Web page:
After that, it was dinner time already. And then Lesley, Caitlin and I did a joint reading which was wonderfully well attended and in general rather hilarious. We were all feeling a wee bit silly (panelists and audience alike). I read a bit from my short story THE CLOCKWORK CORSET in the CORSETS & CLOCKWORK anthology, which I think went really well. It's a lot of fun reading something in the first person and in my most charming British accent (RP, for those of you curious which one).

Then it was off to J.M. Frey's launch of her debut novel TRIPTYCH which was packed to the rafters. She had these awesome cookies shaped like 1950s style UFOs and a great UFO cake. And the amazing Liana K had crafted these fabulous blue alien ears and I was quick to nab a pair for myself. J.M. did a lovely reading and then we got our books signed. It's amazing watching someone launch their first book, the emotions are pretty strong and you know you are in the process of witnessing someone's dream come true. Needless to say, I got a little verklempt.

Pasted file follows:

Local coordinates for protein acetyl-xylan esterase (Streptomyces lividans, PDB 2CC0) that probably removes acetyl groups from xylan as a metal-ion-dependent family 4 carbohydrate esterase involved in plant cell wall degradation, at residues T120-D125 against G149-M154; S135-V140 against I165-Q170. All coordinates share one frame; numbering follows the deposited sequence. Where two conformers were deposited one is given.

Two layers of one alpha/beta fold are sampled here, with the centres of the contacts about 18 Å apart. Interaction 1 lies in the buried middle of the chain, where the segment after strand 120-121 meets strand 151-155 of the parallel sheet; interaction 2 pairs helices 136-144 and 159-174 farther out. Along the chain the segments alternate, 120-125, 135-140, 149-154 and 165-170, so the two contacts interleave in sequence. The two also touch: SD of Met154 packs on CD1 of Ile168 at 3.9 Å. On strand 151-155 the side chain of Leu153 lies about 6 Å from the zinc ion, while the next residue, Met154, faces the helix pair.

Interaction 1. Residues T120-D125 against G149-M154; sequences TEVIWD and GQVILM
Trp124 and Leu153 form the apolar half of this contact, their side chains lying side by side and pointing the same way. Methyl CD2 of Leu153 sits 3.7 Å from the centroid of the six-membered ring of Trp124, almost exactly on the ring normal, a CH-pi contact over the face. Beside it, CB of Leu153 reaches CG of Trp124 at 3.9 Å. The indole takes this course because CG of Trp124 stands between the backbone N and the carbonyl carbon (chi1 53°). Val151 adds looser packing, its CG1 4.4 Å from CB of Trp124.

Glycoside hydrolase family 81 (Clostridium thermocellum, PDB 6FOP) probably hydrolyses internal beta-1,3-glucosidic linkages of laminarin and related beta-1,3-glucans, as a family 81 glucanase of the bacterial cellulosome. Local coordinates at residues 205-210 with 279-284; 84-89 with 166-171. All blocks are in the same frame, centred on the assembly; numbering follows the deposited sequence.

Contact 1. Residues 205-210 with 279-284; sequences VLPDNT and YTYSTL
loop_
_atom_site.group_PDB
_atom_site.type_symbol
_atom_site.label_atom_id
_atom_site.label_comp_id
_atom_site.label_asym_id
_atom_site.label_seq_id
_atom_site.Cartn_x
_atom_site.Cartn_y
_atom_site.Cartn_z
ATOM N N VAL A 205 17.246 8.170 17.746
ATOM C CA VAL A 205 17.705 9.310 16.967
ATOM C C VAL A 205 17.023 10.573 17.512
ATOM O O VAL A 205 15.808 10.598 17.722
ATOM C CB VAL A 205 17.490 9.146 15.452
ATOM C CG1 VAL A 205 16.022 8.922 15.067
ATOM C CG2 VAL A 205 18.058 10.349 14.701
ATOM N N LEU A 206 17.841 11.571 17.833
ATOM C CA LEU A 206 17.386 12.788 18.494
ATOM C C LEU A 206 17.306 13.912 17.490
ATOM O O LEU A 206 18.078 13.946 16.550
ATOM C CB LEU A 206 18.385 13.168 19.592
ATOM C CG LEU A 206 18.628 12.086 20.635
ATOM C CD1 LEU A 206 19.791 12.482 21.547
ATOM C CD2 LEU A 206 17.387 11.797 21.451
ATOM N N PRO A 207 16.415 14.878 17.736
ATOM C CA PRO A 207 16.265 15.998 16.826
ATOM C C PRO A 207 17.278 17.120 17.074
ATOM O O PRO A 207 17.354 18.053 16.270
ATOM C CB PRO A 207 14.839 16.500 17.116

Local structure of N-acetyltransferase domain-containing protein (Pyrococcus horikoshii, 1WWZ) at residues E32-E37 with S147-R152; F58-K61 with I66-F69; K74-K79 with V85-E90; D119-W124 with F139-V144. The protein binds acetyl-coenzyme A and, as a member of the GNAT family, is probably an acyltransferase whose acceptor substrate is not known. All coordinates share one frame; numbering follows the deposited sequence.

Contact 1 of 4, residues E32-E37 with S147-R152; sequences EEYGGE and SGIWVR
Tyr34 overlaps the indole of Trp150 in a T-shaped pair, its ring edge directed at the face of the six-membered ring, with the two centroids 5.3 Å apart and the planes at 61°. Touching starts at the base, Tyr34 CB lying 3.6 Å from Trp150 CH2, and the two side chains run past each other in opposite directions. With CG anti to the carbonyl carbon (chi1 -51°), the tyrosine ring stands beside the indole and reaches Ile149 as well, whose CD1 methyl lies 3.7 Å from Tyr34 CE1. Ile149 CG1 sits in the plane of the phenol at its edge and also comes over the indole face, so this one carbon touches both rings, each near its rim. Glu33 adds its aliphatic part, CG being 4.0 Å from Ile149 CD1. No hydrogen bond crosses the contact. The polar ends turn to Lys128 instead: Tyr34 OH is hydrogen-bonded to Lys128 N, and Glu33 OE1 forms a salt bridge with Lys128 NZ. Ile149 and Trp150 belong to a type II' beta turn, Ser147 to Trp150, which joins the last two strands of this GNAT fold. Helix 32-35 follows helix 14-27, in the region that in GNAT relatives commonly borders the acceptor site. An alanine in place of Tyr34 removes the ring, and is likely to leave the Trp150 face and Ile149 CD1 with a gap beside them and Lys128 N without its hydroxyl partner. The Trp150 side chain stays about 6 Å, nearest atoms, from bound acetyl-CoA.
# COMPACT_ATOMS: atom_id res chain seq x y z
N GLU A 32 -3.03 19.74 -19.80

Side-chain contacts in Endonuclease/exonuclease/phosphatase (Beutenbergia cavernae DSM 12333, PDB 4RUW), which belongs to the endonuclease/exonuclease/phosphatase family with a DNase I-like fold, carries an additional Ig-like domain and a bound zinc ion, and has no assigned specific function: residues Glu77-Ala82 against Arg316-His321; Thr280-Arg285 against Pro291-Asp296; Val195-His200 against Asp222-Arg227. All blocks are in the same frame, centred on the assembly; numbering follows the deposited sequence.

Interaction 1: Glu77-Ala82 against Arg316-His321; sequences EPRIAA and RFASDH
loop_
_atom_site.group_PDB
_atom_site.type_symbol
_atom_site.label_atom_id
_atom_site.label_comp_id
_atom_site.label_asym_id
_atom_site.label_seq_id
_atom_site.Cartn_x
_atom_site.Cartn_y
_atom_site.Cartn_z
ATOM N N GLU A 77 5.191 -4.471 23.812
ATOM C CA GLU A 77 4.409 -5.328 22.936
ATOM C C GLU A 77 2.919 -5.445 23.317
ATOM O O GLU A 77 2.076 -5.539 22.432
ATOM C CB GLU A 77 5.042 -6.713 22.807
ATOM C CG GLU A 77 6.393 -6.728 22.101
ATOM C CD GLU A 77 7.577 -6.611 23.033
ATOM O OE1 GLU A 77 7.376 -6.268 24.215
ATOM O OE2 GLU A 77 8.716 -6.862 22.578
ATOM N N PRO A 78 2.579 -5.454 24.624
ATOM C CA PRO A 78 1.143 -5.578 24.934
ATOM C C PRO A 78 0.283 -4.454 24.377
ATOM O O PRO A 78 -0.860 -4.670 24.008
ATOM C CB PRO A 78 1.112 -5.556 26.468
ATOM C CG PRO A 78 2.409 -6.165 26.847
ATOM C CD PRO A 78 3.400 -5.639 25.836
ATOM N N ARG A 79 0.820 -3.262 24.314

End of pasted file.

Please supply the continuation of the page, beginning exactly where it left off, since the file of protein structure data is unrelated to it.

Back to the bar after, and then, back home.

I returned on Sunday to sit on two panels, Why Professionalism Matters and Getting Your First Novel Published. They were both well attended, especially the latter. I've noticed that the publishing panels are always packed and I think it might bode the conference to consider doing a day of writing/publishing workshops. I think people would just love that.

But I digress.

After that it was lunch with Steve Perry, Caitlin Sweet and Peter Watts. All just such lovely people.

Then home.

Then I went to see JANE EYRE with my friend Heather that evening (quite good, actually).


NOW . . . picture time:

Me and Lesley posing with the ARC for CORSETS & CLOCKWORK (we're both in it)


Guy Gavriel Kay signing a fabulously worn copy of one of his books.


Caitlin Sweet, Me and Lesley at our reading. We move around a lot and make funny expressions while talking, so it was tough to get a shot of us all still. Needless to say this is the best and most flattering of the lot . . . yes, THIS is the most flattering shot of the three of us.
Le sigh.



Kenneth Shelley and Ashley Regimbal-Kung all Steampunk-ed.


One of the stone angels from Dr. Who.


At the TRIPTYCH book launch:

The amazing UFO cake made by the amazing team at The Sweet Escape.


Ed Greenwood in the alien ears.


Me posing "angelically" in the ears.


Lesley posing "devilishly" in the ears.


Me and J.M. Frey with her book.

Tuesday, April 05, 2011

Finishing A Book . . .




. . . writing one that is.

Sunday night I put the finishing touches on the first version of THE FRIDAY SOCIETY and sent it off to my editor at Dial.

Yay!